Important Notice: NFPA’s code and standard development processes includes a process referred to as a Tentative Interim Amendment (TIA) process. The TIA process can be initiated by any interested party who discovers and identifies valid omissions, conflicting requirements, and other technical issues that significantly affect the application of a code or standard. The technical committee responsible for affected code or standard reviews the proposed TIA. Once a TIA is approved by the technical committee, it is posted on the document pages on the NFPA website. TIAs modify the affected code or standard, making their requirements enforceable. Eventually, the provisions of a TIA are incorporated into the affected code or standard. In the case of the new NFPA 80, there is a pending TIA that addresses several corrections for Chapter 19, Installation, Testing, and Maintenance of Fire Dampers. Click here to open the pending TIA. Any interested party can submit comments on pending TIAs to NFPA until the posted closing date.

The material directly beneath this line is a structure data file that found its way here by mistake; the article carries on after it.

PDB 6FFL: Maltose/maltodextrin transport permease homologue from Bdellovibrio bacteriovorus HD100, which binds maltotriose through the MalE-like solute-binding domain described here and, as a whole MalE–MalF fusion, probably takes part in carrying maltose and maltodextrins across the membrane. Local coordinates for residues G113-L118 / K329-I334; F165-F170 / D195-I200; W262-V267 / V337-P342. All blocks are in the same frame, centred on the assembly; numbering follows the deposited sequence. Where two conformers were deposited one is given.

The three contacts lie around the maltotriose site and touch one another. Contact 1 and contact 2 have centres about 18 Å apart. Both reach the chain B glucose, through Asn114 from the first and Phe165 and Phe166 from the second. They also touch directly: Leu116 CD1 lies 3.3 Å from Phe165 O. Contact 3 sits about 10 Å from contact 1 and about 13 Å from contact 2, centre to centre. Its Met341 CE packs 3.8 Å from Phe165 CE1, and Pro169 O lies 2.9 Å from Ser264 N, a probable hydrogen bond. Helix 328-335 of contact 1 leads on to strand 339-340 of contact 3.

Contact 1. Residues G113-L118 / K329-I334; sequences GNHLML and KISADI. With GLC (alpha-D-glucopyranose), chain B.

Chapter 20 Fabric Fire Safety Curtains
Two important changes occurred in Chapter 20. The first change appears in paragraphs 18.104.22.168 and 22.214.171.124. These provisions cover the plans, specifications, and installation of fabric fire safety curtains. The new NFPA 80 requires the people performing this work to be qualified persons (see 3.3.96) who are also certified by a third-party. In most cases, NFPA codes and standards do not expressly require qualified persons to have third-party certification. Chapter 20 is an exception, due to the complexities of these types of systems.